Jack Bradshaw said :
I do not believe it has never been scrutinized. I think I read somewhere the type had been examined and it was genuine, can anyone confirm that?
The original document has never been examined. We think a photocopy was looked at by someone qualified, who pronounced the typeface to be the same, but we’re not sure how much value can be attached to that under the circs. Back in 2003 I (KL) talked to the now late Melvin Harris, arch fraud-buster, who said the typeface would have to be examined under magnification for any worthwhile results. Any typeface experts out there who can confirm or refute that?
Deb Caputo said –
Martin Gardner suggests that Carroll kept the galley proof because he may have wanted to do something else with it. That doesn’t make much sense, why would Carroll keep something of inferior quality? One thing we do know about Carroll is that he was very pernickety about the quality of the writing or photos he produced. And why keep this galley when no others were?
Yes, this is one of the things that feels a bit ‘off’. If the rest of the Looking-Glass galleys had survived it might seem less strange. Why just this specific portion? You’d think LC would be more likely to preserve his original MS version rather than the galleys. But of course it’d be much harder to fake a handwritten MS. From the POV of a forger the galleys, with their small amounts of handwritten corrections would be ideal. Which of course doesn’t make them fake, but it does add to that slick of doubt.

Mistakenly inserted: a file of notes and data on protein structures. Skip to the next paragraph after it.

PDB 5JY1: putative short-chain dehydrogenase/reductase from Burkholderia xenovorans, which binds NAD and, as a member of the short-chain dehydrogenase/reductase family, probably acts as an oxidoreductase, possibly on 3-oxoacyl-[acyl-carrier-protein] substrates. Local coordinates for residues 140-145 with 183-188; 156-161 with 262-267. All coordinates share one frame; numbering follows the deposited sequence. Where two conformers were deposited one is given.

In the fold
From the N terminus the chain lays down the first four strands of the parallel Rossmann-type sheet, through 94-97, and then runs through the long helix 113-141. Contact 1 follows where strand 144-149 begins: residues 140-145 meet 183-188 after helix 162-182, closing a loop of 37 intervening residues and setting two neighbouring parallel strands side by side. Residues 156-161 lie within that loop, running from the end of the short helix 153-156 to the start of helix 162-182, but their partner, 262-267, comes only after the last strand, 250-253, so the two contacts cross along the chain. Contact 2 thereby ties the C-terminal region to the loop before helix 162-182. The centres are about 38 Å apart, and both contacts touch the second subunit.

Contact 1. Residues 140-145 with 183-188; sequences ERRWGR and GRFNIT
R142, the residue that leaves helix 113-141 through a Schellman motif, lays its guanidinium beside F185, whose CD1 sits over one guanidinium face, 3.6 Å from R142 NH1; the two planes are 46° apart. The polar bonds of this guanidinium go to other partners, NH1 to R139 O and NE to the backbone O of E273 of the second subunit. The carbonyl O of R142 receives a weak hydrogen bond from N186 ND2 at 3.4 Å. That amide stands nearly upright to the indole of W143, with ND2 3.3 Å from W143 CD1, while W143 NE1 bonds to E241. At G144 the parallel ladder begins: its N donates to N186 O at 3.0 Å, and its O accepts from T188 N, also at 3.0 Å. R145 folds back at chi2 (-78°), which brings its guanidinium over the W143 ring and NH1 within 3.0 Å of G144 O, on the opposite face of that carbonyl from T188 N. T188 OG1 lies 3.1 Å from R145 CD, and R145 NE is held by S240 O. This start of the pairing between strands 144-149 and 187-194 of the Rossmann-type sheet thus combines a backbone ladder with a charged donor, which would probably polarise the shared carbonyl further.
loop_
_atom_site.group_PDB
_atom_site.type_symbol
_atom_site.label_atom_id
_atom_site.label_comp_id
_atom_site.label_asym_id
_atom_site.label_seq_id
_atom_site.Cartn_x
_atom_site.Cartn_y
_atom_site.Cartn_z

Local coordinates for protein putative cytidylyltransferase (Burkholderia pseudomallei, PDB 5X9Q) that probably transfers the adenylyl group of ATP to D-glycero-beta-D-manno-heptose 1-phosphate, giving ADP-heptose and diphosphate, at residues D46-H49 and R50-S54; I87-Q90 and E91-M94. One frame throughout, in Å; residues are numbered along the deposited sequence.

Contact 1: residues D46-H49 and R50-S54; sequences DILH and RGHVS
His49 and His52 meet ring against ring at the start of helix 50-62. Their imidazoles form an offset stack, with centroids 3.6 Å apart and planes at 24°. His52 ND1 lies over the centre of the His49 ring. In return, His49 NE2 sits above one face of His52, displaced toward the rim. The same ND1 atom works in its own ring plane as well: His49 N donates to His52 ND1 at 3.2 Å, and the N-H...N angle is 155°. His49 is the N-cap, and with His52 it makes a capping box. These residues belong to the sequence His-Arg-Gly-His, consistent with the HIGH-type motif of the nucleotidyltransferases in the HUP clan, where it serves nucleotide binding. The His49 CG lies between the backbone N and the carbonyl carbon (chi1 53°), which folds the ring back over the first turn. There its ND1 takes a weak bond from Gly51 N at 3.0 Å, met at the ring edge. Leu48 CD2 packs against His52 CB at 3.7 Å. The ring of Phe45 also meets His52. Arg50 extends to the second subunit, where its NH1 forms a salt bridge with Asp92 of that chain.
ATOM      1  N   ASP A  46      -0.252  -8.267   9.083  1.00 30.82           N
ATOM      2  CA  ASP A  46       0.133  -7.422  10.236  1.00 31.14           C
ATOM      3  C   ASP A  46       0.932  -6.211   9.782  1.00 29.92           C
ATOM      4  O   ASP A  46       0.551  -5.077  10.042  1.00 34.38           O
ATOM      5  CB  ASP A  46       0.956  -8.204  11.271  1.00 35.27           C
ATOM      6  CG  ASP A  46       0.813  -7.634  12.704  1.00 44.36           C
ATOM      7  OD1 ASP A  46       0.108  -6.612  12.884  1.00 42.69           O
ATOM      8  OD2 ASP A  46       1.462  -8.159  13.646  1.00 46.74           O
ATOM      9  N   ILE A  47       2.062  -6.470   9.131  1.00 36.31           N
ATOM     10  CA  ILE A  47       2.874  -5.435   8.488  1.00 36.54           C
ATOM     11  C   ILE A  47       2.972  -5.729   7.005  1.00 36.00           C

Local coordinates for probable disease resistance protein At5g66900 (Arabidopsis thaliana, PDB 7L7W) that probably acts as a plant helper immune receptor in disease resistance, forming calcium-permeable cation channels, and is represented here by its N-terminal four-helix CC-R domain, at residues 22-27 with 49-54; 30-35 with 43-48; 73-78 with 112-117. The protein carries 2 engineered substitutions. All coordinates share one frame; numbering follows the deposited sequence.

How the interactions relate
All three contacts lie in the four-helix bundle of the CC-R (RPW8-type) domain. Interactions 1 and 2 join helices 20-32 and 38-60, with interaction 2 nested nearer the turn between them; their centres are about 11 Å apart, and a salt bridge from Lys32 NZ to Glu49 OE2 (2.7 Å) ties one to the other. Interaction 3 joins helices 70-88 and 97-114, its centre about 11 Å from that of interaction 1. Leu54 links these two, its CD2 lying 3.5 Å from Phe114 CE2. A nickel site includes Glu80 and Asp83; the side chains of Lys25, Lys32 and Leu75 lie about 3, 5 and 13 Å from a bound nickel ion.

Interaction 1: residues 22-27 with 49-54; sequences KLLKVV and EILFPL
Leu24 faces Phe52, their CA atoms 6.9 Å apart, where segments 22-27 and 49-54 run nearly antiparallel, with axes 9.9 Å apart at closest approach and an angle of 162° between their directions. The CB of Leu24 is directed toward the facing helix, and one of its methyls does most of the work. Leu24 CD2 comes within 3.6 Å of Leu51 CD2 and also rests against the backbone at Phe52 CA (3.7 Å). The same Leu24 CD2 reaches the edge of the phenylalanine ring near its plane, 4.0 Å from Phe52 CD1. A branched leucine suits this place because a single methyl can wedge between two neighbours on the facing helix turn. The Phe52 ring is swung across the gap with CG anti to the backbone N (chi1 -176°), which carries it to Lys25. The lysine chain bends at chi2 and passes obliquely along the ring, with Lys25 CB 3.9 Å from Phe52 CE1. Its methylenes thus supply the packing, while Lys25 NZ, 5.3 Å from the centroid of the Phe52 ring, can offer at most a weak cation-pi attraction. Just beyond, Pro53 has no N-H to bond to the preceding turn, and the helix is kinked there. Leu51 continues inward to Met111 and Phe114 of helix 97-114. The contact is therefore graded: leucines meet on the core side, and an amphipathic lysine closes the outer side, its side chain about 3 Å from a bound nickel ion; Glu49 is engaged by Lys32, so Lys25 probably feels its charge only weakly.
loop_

And Deb again-
I have been reading the facsimile edition of Wasp in the Wig… Martin Gardner certainly seemed to have no shadow of a doubt about its authenticity. Something struck me as odd about the document; according to Gardner the Wasp was not a distinct chapter but occurs towards the end of chapter six, just before Alice becomes queen.
If this is so why do the galley proofs only contain the apparently missing fragment without the links to the existing Looking-Glass chapter? Wouldn’t there be linking sentences to show where the chapter joined with the rest of the book?
Ah, interesting. Anyone know of a reason why this point isn’t valid?
Lastly, Hermione, who has written a thesis on art fraud:
You mentioned ‘Oath of a Freeman,’ is it worth mentioning then that Mark Hofmann arrived in the UK in 1973, a matter of months before the Wasp in the Wig made its first appearance?
Goodness yes. Wonderful coincidence of timing. But he would have been too young, no?